Americans are asking, “Why do they hate us?”
They hate what they see right here in this chamber: a democratically elected government. Their leaders are self-appointed. They hate our freedoms: our freedom of religion, our freedom of speech, our freedom to vote and assemble and disagree with each other.
They want to overthrow existing governments in many Muslim countries such as Egypt, Saudi Arabia and Jordan. They want to drive Israel out of the Middle East. They want to drive Christians and Jews out of vast regions of Asia and Africa.
These terrorists kill not merely to end lives, but to disrupt and end a way of life. With every atrocity, they hope that America grows fearful, retreating from the world and forsaking our friends. They stand against us because we stand in their way.
We’re not deceived by their pretenses to piety.
We have seen their kind before. They’re the heirs of all the murderous ideologies of the 20th century. By sacrificing human life to serve their radical visions, by abandoning every value except the will to power, they follow in the path of fascism, Nazism and totalitarianism. And they will follow that path all the way to where it ends in history’s unmarked grave of discarded lies.
source: Washington Post
Our current president and his administration are more concerned about acting as apologists for Muslim radicalism than telling the truth the way Bush did, going so far as to cast the Ft. Hood shooting as “workplace violence“, the administration bending over backwards not to mention the words Muslim or Islam a single time in its 86-page report on the shooting, and in the case of the assassinations in Benghazi, even embracing the ridiculous in trying to paint it as a “spontaneous attack” over a virtually unseen YouTube video instead of calling it for what it was: a well-coordinated attack by Muslim extremists.
Right now as I’m watching the news, MSNBC is trying to spin this as some sort of homegrown terrorism because these men lived here for a few years and they’re suggesting maybe it’s just a coincidence the brothers came from the terrorist breeding grounds of Chechnya, invoking Newtown and the possibility both brothers suffered from mental issues.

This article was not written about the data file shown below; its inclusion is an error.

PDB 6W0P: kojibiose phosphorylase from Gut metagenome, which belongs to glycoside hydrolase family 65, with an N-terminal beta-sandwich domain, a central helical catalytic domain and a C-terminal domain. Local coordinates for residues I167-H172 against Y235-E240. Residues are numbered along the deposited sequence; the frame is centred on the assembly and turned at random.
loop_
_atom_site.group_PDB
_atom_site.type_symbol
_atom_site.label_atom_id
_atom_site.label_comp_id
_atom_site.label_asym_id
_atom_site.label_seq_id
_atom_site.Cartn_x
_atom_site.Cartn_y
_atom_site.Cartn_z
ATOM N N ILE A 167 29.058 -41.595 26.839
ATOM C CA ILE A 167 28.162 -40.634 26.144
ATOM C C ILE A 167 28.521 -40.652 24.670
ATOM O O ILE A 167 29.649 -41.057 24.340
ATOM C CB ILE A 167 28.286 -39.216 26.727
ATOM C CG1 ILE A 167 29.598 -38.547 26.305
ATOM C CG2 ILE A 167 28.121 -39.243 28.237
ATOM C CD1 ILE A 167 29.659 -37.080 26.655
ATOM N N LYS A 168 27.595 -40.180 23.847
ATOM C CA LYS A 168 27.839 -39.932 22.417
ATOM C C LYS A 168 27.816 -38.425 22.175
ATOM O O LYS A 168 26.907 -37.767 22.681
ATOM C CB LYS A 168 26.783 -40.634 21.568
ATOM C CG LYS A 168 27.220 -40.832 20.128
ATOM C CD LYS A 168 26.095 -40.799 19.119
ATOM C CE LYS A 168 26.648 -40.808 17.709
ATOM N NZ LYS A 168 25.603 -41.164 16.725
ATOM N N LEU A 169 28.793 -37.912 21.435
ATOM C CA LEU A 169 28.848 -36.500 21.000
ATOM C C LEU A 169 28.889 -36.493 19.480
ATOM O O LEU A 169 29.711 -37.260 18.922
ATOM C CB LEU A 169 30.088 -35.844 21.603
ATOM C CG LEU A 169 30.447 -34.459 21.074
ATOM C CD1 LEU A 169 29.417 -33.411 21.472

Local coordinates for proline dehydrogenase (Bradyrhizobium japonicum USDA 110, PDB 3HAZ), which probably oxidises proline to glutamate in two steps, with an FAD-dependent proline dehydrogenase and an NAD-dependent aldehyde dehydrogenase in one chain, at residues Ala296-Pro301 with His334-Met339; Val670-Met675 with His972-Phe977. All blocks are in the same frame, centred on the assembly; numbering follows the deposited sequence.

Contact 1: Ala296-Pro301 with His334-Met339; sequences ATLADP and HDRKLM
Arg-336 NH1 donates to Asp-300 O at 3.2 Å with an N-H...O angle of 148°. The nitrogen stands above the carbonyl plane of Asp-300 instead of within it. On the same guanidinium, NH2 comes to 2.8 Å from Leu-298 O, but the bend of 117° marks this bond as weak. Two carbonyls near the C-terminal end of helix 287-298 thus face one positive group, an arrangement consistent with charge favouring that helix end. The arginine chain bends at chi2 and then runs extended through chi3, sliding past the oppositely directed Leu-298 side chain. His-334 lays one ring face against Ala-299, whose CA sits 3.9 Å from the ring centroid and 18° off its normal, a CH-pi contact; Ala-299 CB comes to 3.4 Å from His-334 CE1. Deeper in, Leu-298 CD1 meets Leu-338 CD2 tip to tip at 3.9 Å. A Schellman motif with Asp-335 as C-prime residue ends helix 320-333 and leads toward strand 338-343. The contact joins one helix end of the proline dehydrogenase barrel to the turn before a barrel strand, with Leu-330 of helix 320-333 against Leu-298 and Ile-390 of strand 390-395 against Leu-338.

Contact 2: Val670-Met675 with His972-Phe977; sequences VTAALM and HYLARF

Our current president will never come out and call it for what it is, but this latest attack shows there was truth in Bush’s words – this was not political and yes, they really do hate us for our freedoms.
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I think the referees got the calls right. I don’t think it was a hard foul. I think the one involving LeBron against Boozer, that was flagrant. I think the officials got it right . . . I think that it’s almost embarrassing that LeBron would complain about officiating.
Coach Riley came back with some stark words in support of his star player:
“Danny Ainge needs to shut the f— up and manage his own team,” Riley said in a statement released through a Heat spokesman. “He was the biggest whiner going when he was playing and I know that because I coached against him.”
First time I’ve ever seen a coach drop an F-bomb in a statement released by his team’s spokesman. That is so much more emphatic than saying it off the cuff to a reporter.
And that is some serious smack talking there for Riley to call Danny Ainge out as the “biggest whiner going” when he was a player.
Ainge replied to the statement with some pretty good smack of his own:
I stand by what I said. That’s all. I don’t care about Pat Riley. He can say whatever he wants. I don’t want to mess up his Armani suits and all that hair goop. It would be way too expensive for me.
Pretty good comeback, but I think Riley wins that round. Not only does Riley know what a whiner Ainge was because he coached against Ainge in the NBA Finals in 1984, 1985 and 1987, but anyone who watched the game back then knows Riley’s words are true. I’d rather be known as a sharp-dressed man with my hair slicked back than the biggest whiner going.
Remembering how Danny Ainge used to cry on every call brings back all the memories of Showtime and being a Laker fan and loving L.A. and hating on the Celtics and even hating all of Boston itself and all the pasty-skinned fans that used to pack The Garden. (Of course, I say “hating” in just a sports fan kind of way.)